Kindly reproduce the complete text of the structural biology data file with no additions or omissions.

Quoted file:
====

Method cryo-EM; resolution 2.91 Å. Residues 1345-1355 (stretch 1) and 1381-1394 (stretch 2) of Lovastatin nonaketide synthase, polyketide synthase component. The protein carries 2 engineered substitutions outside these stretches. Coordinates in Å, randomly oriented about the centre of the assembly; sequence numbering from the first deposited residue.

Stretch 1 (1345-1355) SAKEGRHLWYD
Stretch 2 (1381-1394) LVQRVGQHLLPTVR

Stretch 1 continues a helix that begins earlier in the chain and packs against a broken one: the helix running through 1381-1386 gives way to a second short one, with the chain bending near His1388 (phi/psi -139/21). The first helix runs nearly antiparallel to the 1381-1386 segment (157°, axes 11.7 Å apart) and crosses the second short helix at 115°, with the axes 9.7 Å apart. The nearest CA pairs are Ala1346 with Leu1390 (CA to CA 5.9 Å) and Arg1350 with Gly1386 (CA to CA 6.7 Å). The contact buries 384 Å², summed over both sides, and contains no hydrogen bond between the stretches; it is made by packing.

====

Method cryo-EM; resolution 2.91 Å. Residues 1345-1355 (stretch 1) and 1381-1394 (stretch 2) of Lovastatin nonaketide synthase, polyketide synthase component. The protein carries 2 engineered substitutions outside these stretches. Coordinates in Å, randomly oriented about the centre of the assembly; sequence numbering from the first deposited residue.

Stretch 1 (1345-1355) SAKEGRHLWYD
Stretch 2 (1381-1394) LVQRVGQHLLPTVR

Stretch 1 continues a helix that begins earlier in the chain and packs against a broken one: the helix running through 1381-1386 gives way to a second short one, with the chain bending near His1388 (phi/psi -139/21). The first helix runs nearly antiparallel to the 1381-1386 segment (157°, axes 11.7 Å apart) and crosses the second short helix at 115°, with the axes 9.7 Å apart. The nearest CA pairs are Ala1346 with Leu1390 (CA to CA 5.9 Å) and Arg1350 with Gly1386 (CA to CA 6.7 Å). The contact buries 384 Å², summed over both sides, and contains no hydrogen bond between the stretches; it is made by packing.